American businesses lose hundreds of millions of dollars every year-often without noticing. Some of the largest hotels, hospitals and other national chains affected by mergers, acquisitions, staff changes and simply the passing of time are often in the dark when it comes to invoices, uncashed checks and unreimbursed services from previous months, years and even decades.
Asset recovery specialists, Martin and Joel Rothman of Universal Property Recovery Specialists (UPRS Group), work with corporations to get them the money they have lost to the years. “The problem is simple enough,” according to Martin Rothman, Partner and CFO of UPRS. “Money can be lost in the corporate chain in many ways. A company sent an invoice and received a check, but the check didn’t get deposited. Or a vendor sent payment but, for some reason, the payment doesn’t get to the business. Then someone in accounting changes jobs and someone else takes over. The disconnect means the payment never materializes.”
The Rothman’s business-like explanations of asset recovery bely a tenaciousness and depth of knowledge few in the industry possess. Dormant property and other assets are often buried in layers of databases and documents. The recovery process has a big learning curve and the Rothmans have put in the time. “It has taken us years to learn how to find this money. Through trial and error, Joel and I have learned what rocks to look under and what rabbit trails to avoid. When we call you, rest assured we have identified significant assets that belong to you,” Martin said.
If long-forgotten assets exist, the Rothmans will eventually find it.
As one former industry CEO said, “The Rothmans (UPRS Group) are incredibly tenacious sleuths. I don’t know how they do it, but we have $20 million more in the bank today because of what they do. And what did we have to lose by working with them? They only get paid when they find assets. This is a no brainer.”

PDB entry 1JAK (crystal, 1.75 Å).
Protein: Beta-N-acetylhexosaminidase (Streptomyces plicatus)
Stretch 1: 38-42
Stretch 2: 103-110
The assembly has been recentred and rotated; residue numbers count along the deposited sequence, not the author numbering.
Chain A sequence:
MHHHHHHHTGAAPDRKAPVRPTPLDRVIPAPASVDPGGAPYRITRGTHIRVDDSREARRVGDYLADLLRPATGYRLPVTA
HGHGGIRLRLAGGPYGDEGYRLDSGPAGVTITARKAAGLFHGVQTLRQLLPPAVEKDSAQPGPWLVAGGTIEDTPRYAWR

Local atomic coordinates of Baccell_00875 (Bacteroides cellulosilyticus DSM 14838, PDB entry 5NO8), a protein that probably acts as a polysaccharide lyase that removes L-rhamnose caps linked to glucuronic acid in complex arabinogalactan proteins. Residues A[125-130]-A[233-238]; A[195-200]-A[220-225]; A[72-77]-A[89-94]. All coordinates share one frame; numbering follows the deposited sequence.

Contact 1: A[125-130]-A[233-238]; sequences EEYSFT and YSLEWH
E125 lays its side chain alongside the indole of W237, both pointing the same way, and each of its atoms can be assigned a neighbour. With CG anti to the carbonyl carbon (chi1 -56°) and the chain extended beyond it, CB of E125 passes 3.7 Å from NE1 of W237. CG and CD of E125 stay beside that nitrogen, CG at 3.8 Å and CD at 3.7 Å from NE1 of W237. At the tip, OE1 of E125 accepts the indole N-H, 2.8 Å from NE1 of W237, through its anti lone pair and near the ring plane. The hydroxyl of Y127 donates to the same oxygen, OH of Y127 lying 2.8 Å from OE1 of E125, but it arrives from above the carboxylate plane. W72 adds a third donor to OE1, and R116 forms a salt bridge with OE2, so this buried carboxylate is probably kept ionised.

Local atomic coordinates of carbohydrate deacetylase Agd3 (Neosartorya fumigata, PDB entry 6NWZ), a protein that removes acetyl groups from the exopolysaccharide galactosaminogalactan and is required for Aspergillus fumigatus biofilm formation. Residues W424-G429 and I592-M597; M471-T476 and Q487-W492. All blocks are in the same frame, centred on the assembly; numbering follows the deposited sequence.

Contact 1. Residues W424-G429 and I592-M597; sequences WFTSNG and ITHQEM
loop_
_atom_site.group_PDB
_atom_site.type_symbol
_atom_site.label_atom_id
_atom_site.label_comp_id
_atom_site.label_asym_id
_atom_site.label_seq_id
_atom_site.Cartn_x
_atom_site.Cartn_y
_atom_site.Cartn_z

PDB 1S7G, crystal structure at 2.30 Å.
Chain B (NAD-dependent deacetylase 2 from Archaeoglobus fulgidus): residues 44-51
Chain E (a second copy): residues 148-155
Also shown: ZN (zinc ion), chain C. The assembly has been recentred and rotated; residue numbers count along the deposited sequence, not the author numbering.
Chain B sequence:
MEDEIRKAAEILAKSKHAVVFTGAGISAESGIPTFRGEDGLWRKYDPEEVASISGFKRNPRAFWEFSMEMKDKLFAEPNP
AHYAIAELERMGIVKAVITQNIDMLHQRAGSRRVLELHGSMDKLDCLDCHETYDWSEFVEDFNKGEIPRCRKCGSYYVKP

The challenge of asset recovery gets complicated for the average person when parent companies that undergo mergers and acquisitions take over the books of ten or twenty other companies and the accounting gets muddled. Abandoned assets affect both profit and non-profit businesses, individuals and companies. Billions of dollars of inheritance funds, forgotten savings and checking accounts,unknown stocks and securities that were part of stock splits or spinoffs,and credit balances are sitting untouched. On a corporate scale the numbers are even larger. Assets can be transferred from one agency to another agency and only expert sleuths can follow the money trail.
And companies rarely expend the energy to track down dated assets. Voluminous public records make searches timely and expensive. A misspelled name or letter leaves an asset hidden. The work of recovery is often left to licensed investigators like UPRS Group who know how to peel layer through layer to see if legitimate claims even exist.
The Rothmans have a secret formula and the golden touch when it comes to asset recovery for some of the most prestigious universities, REITS, hotels and other industries.
According to Rothman, whose company has recovered over $130 million: “We locate funds and get them back. We work with dozens of the largest companies in the US and are A + rated with the BBB. Here is the best part: Companies have nothing to lose with us. We don’t collect anything, a company owes us nothing.”
He continues, “When we submit a claim, it is ready to be paid out. When we call a company, we have done our due diligence.
In 2016, through Escheatment laws and statutes, U.S. agencies collected $7.8 billion, but returned only $3.2 billion to the rightful owners. Rothman estimates there is close to $100 billion that these US agencies are still holding while waiting for a claim to be made for these buried assets.
Rothman reiterates the opportunities: “We have worked with hundreds of organizations that will vouch for our services and reputation. Part of serving various industries, like hotel chains, is to make sure the recovery process is an ongoing education lesson as well for the CFOs that we interact with. Having them understand why these assets got lost in the first place, will mean less recovery issues going forward.